Every October, the autumn leaves turn golden, the sycamores lose their leaves, and the color PINK is everywhere.
After 30 years of breast cancer “awareness,” have we found a cure? No.
What we have found are three thousand more PINK products, many of which contain carcinogens found to negatively influence cancer.
Don’t get me wrong, I’m grateful for surviving breast cancer. I’m indebted to those who have contributed time and money to BC research. I proudly wore “pink” for the first two years, like some lucky talisman to help me in my travels down the pit of despair.
What gets to me is the commercialization and big corporations making a buck or ten off pink buckets of chicken, yogurt, and toilet paper.
And it sure as hell doesn’t impress me when the NFL cheerleaders dress in pink shorts and rattle pink pom-poms. (According to Business Insider, only 8% of the money from NFL pink merchandise goes to the American Cancer Society).
Now look at this 2015 news:
Recently, some of our members living with breast cancer asked us to look into the cosmetics used in a program for cancer patients called Look Good, Feel Better®.
Look Good, Feel Better is run by the Personal Care Products Council, the largest national trade group for the cosmetics industry, and the American Cancer Society, the nation’s largest cancer charity. They hold free workshops that give beauty tips and complimentary makeup kits to women in cancer treatment—support that some women understandably value while facing a cancer diagnosis.
As if that’s not bad enough, some of the chemicals in Look Good, Feel Better products may actually interfere with breast cancer treatment. For example, methylparaben has been found to both increase breast cancer risk by mimicking the hormone estrogen and interfere with the common cancer drug Tamoxifen.
Since my diagnosis, I’ve tried really hard to keep free of toxins in my food, hygiene, and cleaning products. Shouldn’t a corporation seeking to help survivors do the same?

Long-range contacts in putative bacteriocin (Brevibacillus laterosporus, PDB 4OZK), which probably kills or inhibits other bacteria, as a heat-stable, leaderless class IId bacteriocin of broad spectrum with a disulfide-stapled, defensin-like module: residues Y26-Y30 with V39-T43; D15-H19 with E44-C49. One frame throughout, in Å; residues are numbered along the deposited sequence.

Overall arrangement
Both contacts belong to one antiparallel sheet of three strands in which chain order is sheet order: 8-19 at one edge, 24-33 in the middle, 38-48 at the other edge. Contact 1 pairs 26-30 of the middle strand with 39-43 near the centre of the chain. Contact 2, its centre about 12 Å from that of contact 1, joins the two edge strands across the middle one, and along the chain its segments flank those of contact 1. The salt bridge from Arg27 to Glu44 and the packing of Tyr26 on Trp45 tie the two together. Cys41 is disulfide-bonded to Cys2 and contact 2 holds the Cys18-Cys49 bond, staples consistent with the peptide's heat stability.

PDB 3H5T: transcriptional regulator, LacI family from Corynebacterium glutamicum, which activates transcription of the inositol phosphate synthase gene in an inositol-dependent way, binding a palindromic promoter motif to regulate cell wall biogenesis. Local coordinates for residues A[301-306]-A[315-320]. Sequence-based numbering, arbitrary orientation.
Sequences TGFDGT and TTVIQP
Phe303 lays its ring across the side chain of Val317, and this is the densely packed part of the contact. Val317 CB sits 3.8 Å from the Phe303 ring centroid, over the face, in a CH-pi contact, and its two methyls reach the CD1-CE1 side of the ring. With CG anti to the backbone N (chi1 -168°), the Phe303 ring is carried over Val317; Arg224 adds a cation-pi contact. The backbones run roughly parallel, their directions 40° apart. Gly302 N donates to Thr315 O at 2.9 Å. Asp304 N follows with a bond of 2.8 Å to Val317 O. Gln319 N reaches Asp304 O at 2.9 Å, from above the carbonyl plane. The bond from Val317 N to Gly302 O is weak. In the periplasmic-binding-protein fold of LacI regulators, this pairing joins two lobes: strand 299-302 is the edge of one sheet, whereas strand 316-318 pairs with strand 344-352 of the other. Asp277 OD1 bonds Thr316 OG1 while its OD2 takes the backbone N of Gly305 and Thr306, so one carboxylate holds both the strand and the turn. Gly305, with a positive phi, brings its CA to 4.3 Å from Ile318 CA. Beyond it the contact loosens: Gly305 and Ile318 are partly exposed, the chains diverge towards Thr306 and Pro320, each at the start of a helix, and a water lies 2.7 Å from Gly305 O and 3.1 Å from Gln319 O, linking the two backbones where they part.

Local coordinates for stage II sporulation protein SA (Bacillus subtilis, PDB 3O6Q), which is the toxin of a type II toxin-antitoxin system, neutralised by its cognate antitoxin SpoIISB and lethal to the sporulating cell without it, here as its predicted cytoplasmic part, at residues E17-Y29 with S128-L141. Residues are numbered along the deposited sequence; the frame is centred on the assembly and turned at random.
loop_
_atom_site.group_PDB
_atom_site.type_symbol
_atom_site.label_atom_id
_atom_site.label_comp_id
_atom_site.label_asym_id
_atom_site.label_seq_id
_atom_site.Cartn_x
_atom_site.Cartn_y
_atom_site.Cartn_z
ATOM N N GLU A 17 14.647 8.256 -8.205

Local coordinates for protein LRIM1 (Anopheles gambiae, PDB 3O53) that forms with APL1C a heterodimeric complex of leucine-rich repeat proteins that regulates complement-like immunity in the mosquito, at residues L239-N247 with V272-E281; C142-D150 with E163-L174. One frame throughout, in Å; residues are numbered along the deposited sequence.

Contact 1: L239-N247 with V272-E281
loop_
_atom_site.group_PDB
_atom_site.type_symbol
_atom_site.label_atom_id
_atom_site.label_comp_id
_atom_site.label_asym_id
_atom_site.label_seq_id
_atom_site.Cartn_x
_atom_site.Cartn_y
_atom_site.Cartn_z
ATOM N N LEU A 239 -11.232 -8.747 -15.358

Where does it go? Some of it goes to the American Cancer Society or other breast cancer organizations. These corporations make big money off pink products. Like the donations from the NFL, these organizations may receive less than 10% of your purchase.
According to Charity Navigator,
…only 71.2 percent of money the ACS receives goes towards its programs. Last time I checked, the program expenses number now sits at 60.6 percent.
Compare this to the Breast Cancer Research Foundation which, according to Charity Navigator, spends 91.9 percent of its funds towards program expenses and its services.
Corporations that want to help can give money to research and provide services for underserved communities and community health clinics.
Charity Navigator gives this advice:
So, how do you evaluate which cause-related marketing efforts are worth purchasing? Start by asking these questions: click this link.
If you’d like to help fund research, look for those organizations with a mission to do research or focus on the root causes of the disease, like Dr. Susan Love’s Research Foundation or Breast Cancer Action.
While you’re at it, sign a petition or two to encourage legislation that will help those with breast cancer, and please use as few toxic chemicals as possible.
So now that I’m done, for the year, with this issue, I’d like to thank my friends and relatives who were there for me when I had breast cancer:
A listening ear, a hug, ice cream, a book, a joke, a phone call, and a pretty card meant the world to me and kept me going. I’ll never forget your kindness.